WILLMAR -- Verna Kelly works at keeping her diabetes well-managed.
She takes her medication every day and makes sure she visits her doctor at Family Practice Medical Center once a year.
She admits to needing some prodding, however, to have her blood sugar level checked often enough.
"I never remember to go in," Kelly said. "They always notify me it's time."
A reminder system is one of the strategies the family practice clinic has implemented to keep closer tabs on its 600 patients who have type 1 and type 2 diabetes.
It's an important thing to do, said Stacey Zondervan, patient services director for the clinic. When this chronic disease isn't optimally treated, patients are at risk of heart disease, nerve damage, kidney damage, blindness and other complications.
It's why diabetes is one of several conditions -- along with others such as asthma, depression and vascular disease -- for which Minnesota Community Measurement has set performance standards measuring the quality of care these patients receive.
Jim Chase, executive director of Minnesota Community Measurement, hopes medical groups are using the data to see how they stack up and where they can improve.
"It's not about grading the clinics," he said. "It's really about how well they're helping patients achieve results."
At Family Practice Medical Center, this means a lot of coaching, Zondervan said.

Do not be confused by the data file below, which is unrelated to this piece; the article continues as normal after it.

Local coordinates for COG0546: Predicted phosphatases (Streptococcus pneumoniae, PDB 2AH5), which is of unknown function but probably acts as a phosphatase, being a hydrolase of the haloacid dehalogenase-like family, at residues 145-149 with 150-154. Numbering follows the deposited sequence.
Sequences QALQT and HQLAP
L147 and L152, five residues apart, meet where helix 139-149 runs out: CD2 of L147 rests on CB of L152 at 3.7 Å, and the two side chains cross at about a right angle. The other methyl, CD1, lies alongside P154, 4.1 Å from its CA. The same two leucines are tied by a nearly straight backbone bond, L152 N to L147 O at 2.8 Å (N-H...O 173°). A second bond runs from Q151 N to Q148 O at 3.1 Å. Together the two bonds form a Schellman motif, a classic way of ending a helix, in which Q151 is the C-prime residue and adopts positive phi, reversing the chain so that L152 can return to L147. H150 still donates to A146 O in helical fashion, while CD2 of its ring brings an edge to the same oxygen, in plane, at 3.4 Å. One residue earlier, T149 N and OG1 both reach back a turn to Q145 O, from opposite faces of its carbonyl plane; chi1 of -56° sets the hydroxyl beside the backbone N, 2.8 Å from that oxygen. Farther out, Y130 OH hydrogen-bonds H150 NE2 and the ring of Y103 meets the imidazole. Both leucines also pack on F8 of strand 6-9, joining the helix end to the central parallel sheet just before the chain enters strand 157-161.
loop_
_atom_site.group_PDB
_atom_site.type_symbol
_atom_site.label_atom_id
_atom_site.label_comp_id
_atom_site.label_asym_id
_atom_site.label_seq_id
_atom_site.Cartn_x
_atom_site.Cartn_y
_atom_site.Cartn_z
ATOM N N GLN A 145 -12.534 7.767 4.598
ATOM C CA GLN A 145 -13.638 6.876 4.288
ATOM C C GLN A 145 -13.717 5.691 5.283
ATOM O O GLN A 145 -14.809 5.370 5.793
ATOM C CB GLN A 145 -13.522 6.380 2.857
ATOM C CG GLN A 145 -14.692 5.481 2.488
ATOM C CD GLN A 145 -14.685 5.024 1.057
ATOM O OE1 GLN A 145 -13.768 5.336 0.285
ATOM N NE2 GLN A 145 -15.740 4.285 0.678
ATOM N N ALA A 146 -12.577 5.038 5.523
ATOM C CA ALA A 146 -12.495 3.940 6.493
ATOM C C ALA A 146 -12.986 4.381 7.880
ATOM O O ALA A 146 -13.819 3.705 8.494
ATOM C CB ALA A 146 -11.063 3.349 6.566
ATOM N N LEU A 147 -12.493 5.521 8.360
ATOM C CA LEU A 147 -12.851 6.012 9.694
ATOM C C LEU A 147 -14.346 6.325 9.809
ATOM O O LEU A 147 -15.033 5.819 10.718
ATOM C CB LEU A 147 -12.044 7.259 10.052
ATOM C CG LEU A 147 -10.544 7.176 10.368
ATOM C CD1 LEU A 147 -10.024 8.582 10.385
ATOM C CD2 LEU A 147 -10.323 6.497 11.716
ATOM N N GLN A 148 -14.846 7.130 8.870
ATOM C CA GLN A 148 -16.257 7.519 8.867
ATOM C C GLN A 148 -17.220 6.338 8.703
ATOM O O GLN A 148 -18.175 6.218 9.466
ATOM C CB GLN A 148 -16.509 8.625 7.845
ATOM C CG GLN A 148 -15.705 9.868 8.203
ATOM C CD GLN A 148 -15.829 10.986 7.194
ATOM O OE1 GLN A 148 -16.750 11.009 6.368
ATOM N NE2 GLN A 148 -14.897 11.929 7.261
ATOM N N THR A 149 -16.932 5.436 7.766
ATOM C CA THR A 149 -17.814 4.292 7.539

"It's that constant vigilance, that constant support and those constant reminders," she said.
The clinic's physicians and staff recognize that not all patients will be able to achieve optimal diabetes management, she said. She calls the numbers "something to work towards."
"Our physicians are very aware that our patients are real people. They're treating the whole patient," she said. "You have to look at what the patient is willing to do. You need to be able to get that patient healthy from a whole perspective. It's that constant encouragement -- understanding the whole situation, not just the disease, and then treating that patient."
So far, Kelly has succeeded at controlling her diabetes with medication.
"As long as I can avoid going on insulin, that's a major goal I have," she said.
She said she appreciates knowing that she's being monitored, even if it sometimes feels like nagging.
"It's nice that someone is keeping track of me," she said. "They don't let me get away with anything. I'm very confident going into that clinic."
Patients have greeted the reminders with varying responses, Zondervan said.
"Some people haven't jumped on board with it and some have jumped halfway on board," she said. "Sometimes people get frustrated and say, 'I don't want to talk to you anymore.'"
But one of the things Family Practice Medical Center has learned is that when there's a solid relationship with the health care team, patients with diabetes tend to fare better, she said.
"I think we've had that opportunity, being a smaller clinic, to have that family-type relationship with our patients. We've been able to do that, and that's been successful for us," she said.
Over time, the clinic has seen better management overall of diabetes and far fewer glucose results that are way out of the norm, she said.
"People are becoming increasingly aware of what those numbers are and trying to achieve them," she said. "I think that people have become more aware than ever before."